Free Syrian Army gets tribal support

Updated 21 June 2012

Free Syrian Army gets tribal support

The importance of controlling land-based crossing points to Syria’s neighbors is increasing as fighting intensifies between the war-torn country’s government forces and the Free Syrian Army, according to opposition commanders and leaders.
They say it is particularly important for the Free Army to control supply flow as it now controls a quarter of the country including rural Aleppo, Homs, Idlib, Deraa and parts of rural Damascus.
A Free Syrian Army military source said most supplies come through the roads to Turkey and Iraq and some through the road to Jordan. The Free Army counts on tribal support in these areas.
Tribes play a major role in securing border roads for the delivery of weapons and ammunition to the Free Army as they have a strong influence in areas on the Turkish and Iraqi borders, said member of the opposition Syrian National Council Muhammad Mazeed Al-Tarkawi.
About 80 percent of weapons are obtained from the regime’s forces after battles, he added.
The road to Lebanon was once one of the main routes for supplies before government forces in cooperation with Lebanon seized control of the border.
The Free Army military source said: “Wadi Khaled Road that leads to Tripoli (in Lebanon) used to be an important channel for necessary supplies, and allowed Syrian people fleeing the violence to enter the country.
“More than 15,000 Syrian refugees fled Lebanese-Syrian border areas through that road after the regime army’s bombardment over their villages increased.”
The Free Army’s control over several areas and tribal support makes it possible to obtain the supplies needed for its battle against the Syrian regime.
In the north, the Free Army now controls villages near the border with Turkey, including Azaz and Atrab.
Through the borders with Turkey the Free Army receives military support. As generous support comes from these areas, said the source, Lebanese and Syrian authorities are cooperating to stop any smuggling through their borders.
The role of tribes is also important at the Lebanese-Syrian border, where Alfawwara, Alturki and Bani Khaled clans supply the Free Army with weapons, money and men.
The source said the Jordanian government’s complete control of its borders had made it hard to smuggle weapons despite the fact the Free Army controlled the Deraa rural area, one of the closest Syrian areas to Jordan.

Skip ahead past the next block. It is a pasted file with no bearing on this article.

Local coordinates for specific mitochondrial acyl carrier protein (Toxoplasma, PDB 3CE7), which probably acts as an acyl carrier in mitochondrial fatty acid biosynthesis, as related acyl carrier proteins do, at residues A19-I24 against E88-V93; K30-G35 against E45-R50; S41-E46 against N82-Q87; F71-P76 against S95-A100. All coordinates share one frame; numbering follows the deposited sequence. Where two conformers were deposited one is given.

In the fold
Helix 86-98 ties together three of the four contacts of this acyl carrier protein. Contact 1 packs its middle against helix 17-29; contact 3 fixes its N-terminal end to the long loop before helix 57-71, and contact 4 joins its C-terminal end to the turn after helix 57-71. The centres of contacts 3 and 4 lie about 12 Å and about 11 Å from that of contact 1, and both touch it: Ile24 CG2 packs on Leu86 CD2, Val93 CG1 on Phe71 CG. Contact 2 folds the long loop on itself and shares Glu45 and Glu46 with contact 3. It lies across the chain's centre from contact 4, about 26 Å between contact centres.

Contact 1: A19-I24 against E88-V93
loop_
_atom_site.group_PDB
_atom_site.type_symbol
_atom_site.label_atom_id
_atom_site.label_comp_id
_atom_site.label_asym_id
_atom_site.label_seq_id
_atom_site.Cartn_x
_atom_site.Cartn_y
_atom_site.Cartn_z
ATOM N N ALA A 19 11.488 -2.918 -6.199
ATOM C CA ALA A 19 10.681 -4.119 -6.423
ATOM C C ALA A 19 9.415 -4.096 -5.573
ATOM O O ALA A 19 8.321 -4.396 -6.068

However, tribes on the borders are delivering support in the form of money and weapons, according to Al-Tarkawi.
Tribes on the Syrian-Iraqi border give only moral support, he said.


Saudi Arabia's envoy to UK: We won’t allow Iran to meddle in region 

Updated 25 January 2020

Saudi Arabia's envoy to UK: We won’t allow Iran to meddle in region 

  • “You cannot give in to a country like Iran because they will see it as a sign of weakness,” Prince Khalid said
  • The ambassador encouraged people to visit his country before forming an opinion of it

LONDON: Riyadh does not seek conflict with Tehran but will not let “Iran’s meddling in the region” go unchecked, said the Saudi ambassador to Britain. 
“We do not seek conflict. We do not seek escalation. We have always been supporters of taking a firm stand against Iran. Our issue is not with the people of Iran, it is with the regime running the country,” Prince Khalid bin Bandar bin Sultan told the Daily Telegraph. 
“But we do not believe in appeasement. At no point in history has appeasement proved to be a successful strategy. You cannot give in to a country like Iran because they will see it as a sign of weakness.”
France, Germany and the UK, three of the signatories to the Joint Comprehensive Plan of Action (JCPOA), triggered a “dispute resolution mechanism” recently in response to Iran ramping up its nuclear program in violation of the deal.
Prince Khalid criticized the JCPOA because it does not address “all the other things that Iran” is doing in the region.
“Iran’s meddling in the region is as challenging as the nuclear program. This is why we were concerned with the nuclear deal,” he said.
The ambassador also touched on recent allegations that Saudi Crown Prince Mohammed bin Salman was involved in hacking the phone of Amazon CEO Jeff Bezos.
“It is very easy for people to throw these unsubstantiated allegations against Saudi Arabia because they know that it is very difficult for Riyadh to defend itself when it does not have proper access to the details,” Prince Khalid said.
“We need to see the evidence before we make any response, because the evidence made public so far is circumstantial at best.”
Saudis do not always represent themselves well because they are “a reticent people and our culture does not push us to talking about ourselves,” he said. “We need to do a better job on showing the world who we really are.” 
The ambassador, who was appointed last year, encouraged people to visit his country before forming an opinion of it. 
“There are a lot of misconceptions about Saudi Arabia. We want people to come and see Saudi Arabia for themselves, and not rely on what they have read somewhere or heard somewhere to form their opinion of the country,” he said.
“There is plenty to see, and you will find a warm, generous and hospitable people there waiting to greet you.”